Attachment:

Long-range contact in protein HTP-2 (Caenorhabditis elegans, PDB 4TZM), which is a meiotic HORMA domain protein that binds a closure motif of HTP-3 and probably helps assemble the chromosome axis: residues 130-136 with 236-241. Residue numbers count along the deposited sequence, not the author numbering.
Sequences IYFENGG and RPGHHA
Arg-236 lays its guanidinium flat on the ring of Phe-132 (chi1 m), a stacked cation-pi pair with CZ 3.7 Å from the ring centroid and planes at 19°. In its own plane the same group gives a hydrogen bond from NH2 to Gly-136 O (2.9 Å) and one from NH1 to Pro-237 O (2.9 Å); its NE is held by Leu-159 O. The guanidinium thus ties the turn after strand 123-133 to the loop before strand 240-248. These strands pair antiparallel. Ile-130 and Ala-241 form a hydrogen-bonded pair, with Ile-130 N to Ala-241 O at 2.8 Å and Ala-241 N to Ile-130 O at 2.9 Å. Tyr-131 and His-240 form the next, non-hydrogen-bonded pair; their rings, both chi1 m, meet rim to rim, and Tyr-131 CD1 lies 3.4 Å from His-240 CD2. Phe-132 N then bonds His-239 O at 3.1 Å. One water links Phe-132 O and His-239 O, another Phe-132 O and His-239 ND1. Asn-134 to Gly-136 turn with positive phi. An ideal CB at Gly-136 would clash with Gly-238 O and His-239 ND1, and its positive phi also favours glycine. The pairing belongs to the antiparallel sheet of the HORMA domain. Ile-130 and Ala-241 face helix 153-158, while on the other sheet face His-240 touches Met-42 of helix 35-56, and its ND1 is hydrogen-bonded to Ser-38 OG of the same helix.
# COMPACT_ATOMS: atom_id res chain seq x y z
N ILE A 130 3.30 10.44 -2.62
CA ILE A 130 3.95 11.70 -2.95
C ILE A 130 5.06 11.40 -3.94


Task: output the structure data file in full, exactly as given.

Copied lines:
Long-range contact in protein HTP-2 (Caenorhabditis elegans, PDB 4TZM), which is a meiotic HORMA domain protein that binds a closure motif of HTP-3 and probably helps assemble the chromosome axis: residues 130-136 with 236-241. Residue numbers count along the deposited sequence, not the author numbering.
Sequences IYFENGG and RPGHHA
Arg-236 lays its guanidinium flat on the ring of Phe-132 (chi1 m), a stacked cation-pi pair with CZ 3.7 Å from the ring centroid and planes at 19°. In its own plane the same group gives a hydrogen bond from NH2 to Gly-136 O (2.9 Å) and one from NH1 to Pro-237 O (2.9 Å); its NE is held by Leu-159 O. The guanidinium thus ties the turn after strand 123-133 to the loop before strand 240-248. These strands pair antiparallel. Ile-130 and Ala-241 form a hydrogen-bonded pair, with Ile-130 N to Ala-241 O at 2.8 Å and Ala-241 N to Ile-130 O at 2.9 Å. Tyr-131 and His-240 form the next, non-hydrogen-bonded pair; their rings, both chi1 m, meet rim to rim, and Tyr-131 CD1 lies 3.4 Å from His-240 CD2. Phe-132 N then bonds His-239 O at 3.1 Å. One water links Phe-132 O and His-239 O, another Phe-132 O and His-239 ND1. Asn-134 to Gly-136 turn with positive phi. An ideal CB at Gly-136 would clash with Gly-238 O and His-239 ND1, and its positive phi also favours glycine. The pairing belongs to the antiparallel sheet of the HORMA domain. Ile-130 and Ala-241 face helix 153-158, while on the other sheet face His-240 touches Met-42 of helix 35-56, and its ND1 is hydrogen-bonded to Ser-38 OG of the same helix.
# COMPACT_ATOMS: atom_id res chain seq x y z
N ILE A 130 3.30 10.44 -2.62
CA ILE A 130 3.95 11.70 -2.95
C ILE A 130 5.06 11.40 -3.94